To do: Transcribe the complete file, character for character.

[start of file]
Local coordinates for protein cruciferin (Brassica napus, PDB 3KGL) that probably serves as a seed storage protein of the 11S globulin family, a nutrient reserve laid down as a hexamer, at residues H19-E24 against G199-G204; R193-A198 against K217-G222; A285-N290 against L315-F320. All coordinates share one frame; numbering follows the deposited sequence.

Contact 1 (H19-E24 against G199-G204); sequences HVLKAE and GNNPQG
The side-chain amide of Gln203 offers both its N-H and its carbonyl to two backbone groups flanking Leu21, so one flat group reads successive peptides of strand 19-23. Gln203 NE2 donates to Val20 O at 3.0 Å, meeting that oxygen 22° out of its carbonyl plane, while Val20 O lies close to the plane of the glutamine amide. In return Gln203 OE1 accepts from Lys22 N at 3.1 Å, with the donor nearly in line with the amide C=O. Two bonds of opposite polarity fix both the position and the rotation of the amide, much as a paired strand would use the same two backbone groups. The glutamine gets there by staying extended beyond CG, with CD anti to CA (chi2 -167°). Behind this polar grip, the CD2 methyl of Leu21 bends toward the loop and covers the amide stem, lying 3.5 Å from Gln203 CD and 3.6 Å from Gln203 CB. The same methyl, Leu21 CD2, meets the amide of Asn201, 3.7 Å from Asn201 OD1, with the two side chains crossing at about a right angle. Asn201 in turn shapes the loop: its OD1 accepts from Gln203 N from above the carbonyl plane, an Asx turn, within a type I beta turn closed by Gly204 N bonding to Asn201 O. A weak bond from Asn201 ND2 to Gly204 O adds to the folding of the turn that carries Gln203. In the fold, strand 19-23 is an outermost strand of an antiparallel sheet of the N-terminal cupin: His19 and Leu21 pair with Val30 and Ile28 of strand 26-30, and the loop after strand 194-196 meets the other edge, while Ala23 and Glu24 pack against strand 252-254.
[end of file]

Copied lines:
Local coordinates for protein cruciferin (Brassica napus, PDB 3KGL) that probably serves as a seed storage protein of the 11S globulin family, a nutrient reserve laid down as a hexamer, at residues H19-E24 against G199-G204; R193-A198 against K217-G222; A285-N290 against L315-F320. All coordinates share one frame; numbering follows the deposited sequence.

Contact 1 (H19-E24 against G199-G204); sequences HVLKAE and GNNPQG
The side-chain amide of Gln203 offers both its N-H and its carbonyl to two backbone groups flanking Leu21, so one flat group reads successive peptides of strand 19-23. Gln203 NE2 donates to Val20 O at 3.0 Å, meeting that oxygen 22° out of its carbonyl plane, while Val20 O lies close to the plane of the glutamine amide. In return Gln203 OE1 accepts from Lys22 N at 3.1 Å, with the donor nearly in line with the amide C=O. Two bonds of opposite polarity fix both the position and the rotation of the amide, much as a paired strand would use the same two backbone groups. The glutamine gets there by staying extended beyond CG, with CD anti to CA (chi2 -167°). Behind this polar grip, the CD2 methyl of Leu21 bends toward the loop and covers the amide stem, lying 3.5 Å from Gln203 CD and 3.6 Å from Gln203 CB. The same methyl, Leu21 CD2, meets the amide of Asn201, 3.7 Å from Asn201 OD1, with the two side chains crossing at about a right angle. Asn201 in turn shapes the loop: its OD1 accepts from Gln203 N from above the carbonyl plane, an Asx turn, within a type I beta turn closed by Gly204 N bonding to Asn201 O. A weak bond from Asn201 ND2 to Gly204 O adds to the folding of the turn that carries Gln203. In the fold, strand 19-23 is an outermost strand of an antiparallel sheet of the N-terminal cupin: His19 and Leu21 pair with Val30 and Ile28 of strand 26-30, and the loop after strand 194-196 meets the other edge, while Ala23 and Glu24 pack against strand 252-254.